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[STORIFIED] Social Media: Where is Africa? #SMDayAfrica

Yes! Digital and social media is growing globally, but where is Africa on the social media map?

This was the focus of the first session – “Social Media: Where is Africa?” of the maiden Social Media Day Africa celebration.

If you missed the session, here is a storified version of the TweetChat with Social Media Consultant, Chioma  Chuka; Winner, #SMAA Twitter Handle of Year Award, Jimi Tewe and the African Media Initiative, AMI. The session was moderated by #SMAA’s Startup of the Year Winner, AdForumCo.

ENJOY…Social Media: Where is Africa? #SMDayAfrica

Tayo Elegbede
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Plugged into the global euphoria of the 6th Social Media Day, which is annually marked on June 30, Africa for the first time celebrated the Social Media Day with continental pulse using the hashtag #SMDayAfrica.

The Social Media Day Africa #SMDayAfrica celebration is a parallel event with the global Social Media Day launched in 2010 by Mashable – a global technology firm. #SMDayAfrica was organized by the Social Media Awards Africa, #SMAA, as an all-day continent-wide virtual event to commemorate the 2015 Social Media Day from an African perspective with global ambience.

The event which featured eight (8) sessions cutting across diverse sectors and countries of the continent had appearances from leading industry experts with a knack for social media such as Maverick Music Producer,  Don Jazzy; HR Expert, Jimi Tewe; Songstress, Simphiwe Dana; Social Commentator, Japheth Omojuwa;  Social Media Denizens, Subomi Plumtre and Chioma Chuka; Representatives of the African Media Initiative, AMI; Social Innovators, Yemi Adamolekun and Seun Onigbinde; as well as winners, finalists and nominees of the maiden Social Media Awards Africa #SMAA from across the continent – Ben Kiruthi, Michael Hlatshwayo, Jimi Tewe, Barefootlaw, The Love Tour,Republic of Rwanda Ministry of Youth and ICT, DHL Africa, Stand to End Rape, Adforumco, KCB Group, Afrinolly, #TheNiteTalk, Raha 2.0, Nigeria Trade Hub; amongst other prominent personalities, social media enthusiasts and users across the continent.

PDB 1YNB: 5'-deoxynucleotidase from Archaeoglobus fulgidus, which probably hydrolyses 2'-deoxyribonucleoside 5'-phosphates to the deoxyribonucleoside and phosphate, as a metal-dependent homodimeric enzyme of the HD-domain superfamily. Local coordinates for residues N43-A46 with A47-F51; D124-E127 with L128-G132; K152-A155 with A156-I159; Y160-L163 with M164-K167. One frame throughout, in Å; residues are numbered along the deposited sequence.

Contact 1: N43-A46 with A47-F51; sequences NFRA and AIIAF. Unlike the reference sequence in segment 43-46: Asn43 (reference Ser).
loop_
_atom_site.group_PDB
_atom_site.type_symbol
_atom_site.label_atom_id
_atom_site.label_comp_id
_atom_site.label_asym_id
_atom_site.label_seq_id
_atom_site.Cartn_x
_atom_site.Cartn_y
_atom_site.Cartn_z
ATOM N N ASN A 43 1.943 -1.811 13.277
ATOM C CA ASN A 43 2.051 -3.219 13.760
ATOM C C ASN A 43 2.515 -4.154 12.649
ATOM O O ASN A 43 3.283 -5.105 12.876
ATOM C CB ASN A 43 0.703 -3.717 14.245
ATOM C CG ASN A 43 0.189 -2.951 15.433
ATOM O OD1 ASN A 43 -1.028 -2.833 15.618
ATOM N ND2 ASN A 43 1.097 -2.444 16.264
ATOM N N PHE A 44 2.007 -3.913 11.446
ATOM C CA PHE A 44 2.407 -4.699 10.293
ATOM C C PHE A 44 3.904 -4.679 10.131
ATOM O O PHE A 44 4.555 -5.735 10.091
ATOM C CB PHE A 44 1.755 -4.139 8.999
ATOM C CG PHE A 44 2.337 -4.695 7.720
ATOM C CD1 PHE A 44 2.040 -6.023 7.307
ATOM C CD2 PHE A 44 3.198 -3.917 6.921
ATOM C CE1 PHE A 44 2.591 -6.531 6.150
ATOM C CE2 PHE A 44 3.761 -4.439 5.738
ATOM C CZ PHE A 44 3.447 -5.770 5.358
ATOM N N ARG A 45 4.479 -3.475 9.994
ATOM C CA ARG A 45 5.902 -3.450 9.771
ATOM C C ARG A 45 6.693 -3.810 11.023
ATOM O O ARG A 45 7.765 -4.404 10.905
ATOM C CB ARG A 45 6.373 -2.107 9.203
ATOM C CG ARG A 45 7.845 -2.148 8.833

The hashtag #SMDayAfrica which started trending in Nigeria within 2 hours of launch had an all-day penetration across Africa reaching over 30million Twitter users. The celebration also had other events at country-levels with active participations by the online community including #SMAA winners, finalists and nominees in Nigeria, Kenya, Ghana, South Africa, Uganda, Egypt, Tunisia, and Morocco.

Opening the conversation on the realities of social media usage and practice in Africa, Chioma Chuka posited that although gradual progress is been made on internet penetration across the continent, yet, more needs to be done on digital penetration and local content generation.

Chioma urged Africans to be conscious to their online existence. HR Expert, Jimi Tewe, explained that social media is a growing component of online recruitment which Africans need to come to terms with.

Don Jazzy and Simphiwe Dana, however had a point of difference on whether or not music artistes need to be signed to a record label, considering the growing popularity of digital collaboration – see conversation here.

Sterling Bank Plc, lead sponsor of the Social Media Awards Africa #SMAA, explained that the future of banking on the African continent is social, which, the bank says it is taking the lead in innovating the path and pattern towards the social media boom. The innovative #Onecustomer financial institution which has clearly set the pace in social banking, participated actively and engaged stakeholders for an hour’s session entitled: ‘The Social Media Story: Me and My Bank.’

Relating governance with social media practice in Africa, Seun Onigbinde of BudgIT and Yemi Adamolekun of Enough Is Enough, agreed that although social media tools are viable in advancing governance and accountability processes in Africa, they however cannot in isolation pull through on the desired social needs of the continent, hence, the need for offline and online convergence.

Citing emerging trends such as digital jobs and cloud computing, experts raised the need for Africans to acquire requite digital skills in order to be effectively relevant in the globalized world. They also challenged the African continent to influence and develop itself through local content production and distribution.

Subomi Plumtre challenged African businesses to be more social, leveraging the power of cost-effective social media tools and platforms

Wrapping the all-day TweetChat, was the relationship session tagged: E-Relationship: Love through the web. Gist, Gossip and Tips, anchored by #TheNiteTalk – @LtCaezar, winner of the 2014 #SMAA hashtag of the year award.

As the maiden continental celebration of the world Social Media Day, #SMDayAfrica has succeeded in establishing an African perspective to social media, through robust virtual engagement, education and entertainment.

#SMDayAfrica: Social Media Day Africa

#SMDayAfrica: Social Media Day Africa

In coming years, it is hoped that the Social Media Day celebration in Africa will be bigger and broader, towards enriching continental good.

Conversations and other activities of the #SMDayAfrica celebration can be followed via: @sma_africa on Twitter or through Storify.